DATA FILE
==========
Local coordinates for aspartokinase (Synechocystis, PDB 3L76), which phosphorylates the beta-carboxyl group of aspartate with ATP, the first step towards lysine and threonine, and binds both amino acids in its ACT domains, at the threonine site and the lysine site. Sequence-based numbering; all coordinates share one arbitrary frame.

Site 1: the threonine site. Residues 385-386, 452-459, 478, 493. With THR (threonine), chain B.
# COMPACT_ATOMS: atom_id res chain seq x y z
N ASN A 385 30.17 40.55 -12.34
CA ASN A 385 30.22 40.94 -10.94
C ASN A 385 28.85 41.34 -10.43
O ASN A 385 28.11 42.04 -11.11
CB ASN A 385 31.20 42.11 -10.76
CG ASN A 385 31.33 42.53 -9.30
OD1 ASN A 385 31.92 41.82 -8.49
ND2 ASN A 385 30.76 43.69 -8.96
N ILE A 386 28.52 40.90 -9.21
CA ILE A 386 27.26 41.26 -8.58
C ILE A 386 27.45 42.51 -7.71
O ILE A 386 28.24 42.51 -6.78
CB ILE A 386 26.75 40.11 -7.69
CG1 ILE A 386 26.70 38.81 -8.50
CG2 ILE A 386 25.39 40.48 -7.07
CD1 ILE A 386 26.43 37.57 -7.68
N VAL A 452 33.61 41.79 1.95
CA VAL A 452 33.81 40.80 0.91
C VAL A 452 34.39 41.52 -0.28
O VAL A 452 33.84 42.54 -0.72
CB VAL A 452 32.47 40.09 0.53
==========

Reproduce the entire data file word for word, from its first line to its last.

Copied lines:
Local coordinates for aspartokinase (Synechocystis, PDB 3L76), which phosphorylates the beta-carboxyl group of aspartate with ATP, the first step towards lysine and threonine, and binds both amino acids in its ACT domains, at the threonine site and the lysine site. Sequence-based numbering; all coordinates share one arbitrary frame.

Site 1: the threonine site. Residues 385-386, 452-459, 478, 493. With THR (threonine), chain B.
# COMPACT_ATOMS: atom_id res chain seq x y z
N ASN A 385 30.17 40.55 -12.34
CA ASN A 385 30.22 40.94 -10.94
C ASN A 385 28.85 41.34 -10.43
O ASN A 385 28.11 42.04 -11.11
CB ASN A 385 31.20 42.11 -10.76
CG ASN A 385 31.33 42.53 -9.30
OD1 ASN A 385 31.92 41.82 -8.49
ND2 ASN A 385 30.76 43.69 -8.96
N ILE A 386 28.52 40.90 -9.21
CA ILE A 386 27.26 41.26 -8.58
C ILE A 386 27.45 42.51 -7.71
O ILE A 386 28.24 42.51 -6.78
CB ILE A 386 26.75 40.11 -7.69
CG1 ILE A 386 26.70 38.81 -8.50
CG2 ILE A 386 25.39 40.48 -7.07
CD1 ILE A 386 26.43 37.57 -7.68
N VAL A 452 33.61 41.79 1.95
CA VAL A 452 33.81 40.80 0.91
C VAL A 452 34.39 41.52 -0.28
O VAL A 452 33.84 42.54 -0.72
CB VAL A 452 32.47 40.09 0.53